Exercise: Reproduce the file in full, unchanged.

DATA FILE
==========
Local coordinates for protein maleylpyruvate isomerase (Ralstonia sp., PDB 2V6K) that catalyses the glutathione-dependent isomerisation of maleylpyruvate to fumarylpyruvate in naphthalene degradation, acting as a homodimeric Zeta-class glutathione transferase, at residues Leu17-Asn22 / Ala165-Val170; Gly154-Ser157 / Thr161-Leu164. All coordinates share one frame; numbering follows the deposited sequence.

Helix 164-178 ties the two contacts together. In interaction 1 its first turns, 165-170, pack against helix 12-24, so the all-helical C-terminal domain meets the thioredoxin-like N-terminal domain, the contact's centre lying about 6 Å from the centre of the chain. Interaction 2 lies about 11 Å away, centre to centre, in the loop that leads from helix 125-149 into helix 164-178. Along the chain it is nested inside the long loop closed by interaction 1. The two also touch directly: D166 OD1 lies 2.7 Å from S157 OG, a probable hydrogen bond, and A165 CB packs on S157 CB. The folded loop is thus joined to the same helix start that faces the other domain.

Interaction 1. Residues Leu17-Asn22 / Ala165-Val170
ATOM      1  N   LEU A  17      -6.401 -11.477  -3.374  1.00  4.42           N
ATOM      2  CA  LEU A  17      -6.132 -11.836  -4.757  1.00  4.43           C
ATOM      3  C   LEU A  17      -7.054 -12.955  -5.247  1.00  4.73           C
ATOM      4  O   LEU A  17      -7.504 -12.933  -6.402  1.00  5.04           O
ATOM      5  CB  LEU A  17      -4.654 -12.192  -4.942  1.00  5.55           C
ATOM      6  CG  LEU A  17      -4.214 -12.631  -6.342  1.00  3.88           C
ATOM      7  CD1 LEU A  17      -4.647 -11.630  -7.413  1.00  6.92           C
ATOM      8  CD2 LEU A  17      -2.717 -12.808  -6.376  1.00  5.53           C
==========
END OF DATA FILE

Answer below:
Local coordinates for protein maleylpyruvate isomerase (Ralstonia sp., PDB 2V6K) that catalyses the glutathione-dependent isomerisation of maleylpyruvate to fumarylpyruvate in naphthalene degradation, acting as a homodimeric Zeta-class glutathione transferase, at residues Leu17-Asn22 / Ala165-Val170; Gly154-Ser157 / Thr161-Leu164. All coordinates share one frame; numbering follows the deposited sequence.

Helix 164-178 ties the two contacts together. In interaction 1 its first turns, 165-170, pack against helix 12-24, so the all-helical C-terminal domain meets the thioredoxin-like N-terminal domain, the contact's centre lying about 6 Å from the centre of the chain. Interaction 2 lies about 11 Å away, centre to centre, in the loop that leads from helix 125-149 into helix 164-178. Along the chain it is nested inside the long loop closed by interaction 1. The two also touch directly: D166 OD1 lies 2.7 Å from S157 OG, a probable hydrogen bond, and A165 CB packs on S157 CB. The folded loop is thus joined to the same helix start that faces the other domain.

Interaction 1. Residues Leu17-Asn22 / Ala165-Val170
ATOM      1  N   LEU A  17      -6.401 -11.477  -3.374  1.00  4.42           N
ATOM      2  CA  LEU A  17      -6.132 -11.836  -4.757  1.00  4.43           C
ATOM      3  C   LEU A  17      -7.054 -12.955  -5.247  1.00  4.73           C
ATOM      4  O   LEU A  17      -7.504 -12.933  -6.402  1.00  5.04           O
ATOM      5  CB  LEU A  17      -4.654 -12.192  -4.942  1.00  5.55           C
ATOM      6  CG  LEU A  17      -4.214 -12.631  -6.342  1.00  3.88           C
ATOM      7  CD1 LEU A  17      -4.647 -11.630  -7.413  1.00  6.92           C
ATOM      8  CD2 LEU A  17      -2.717 -12.808  -6.376  1.00  5.53           C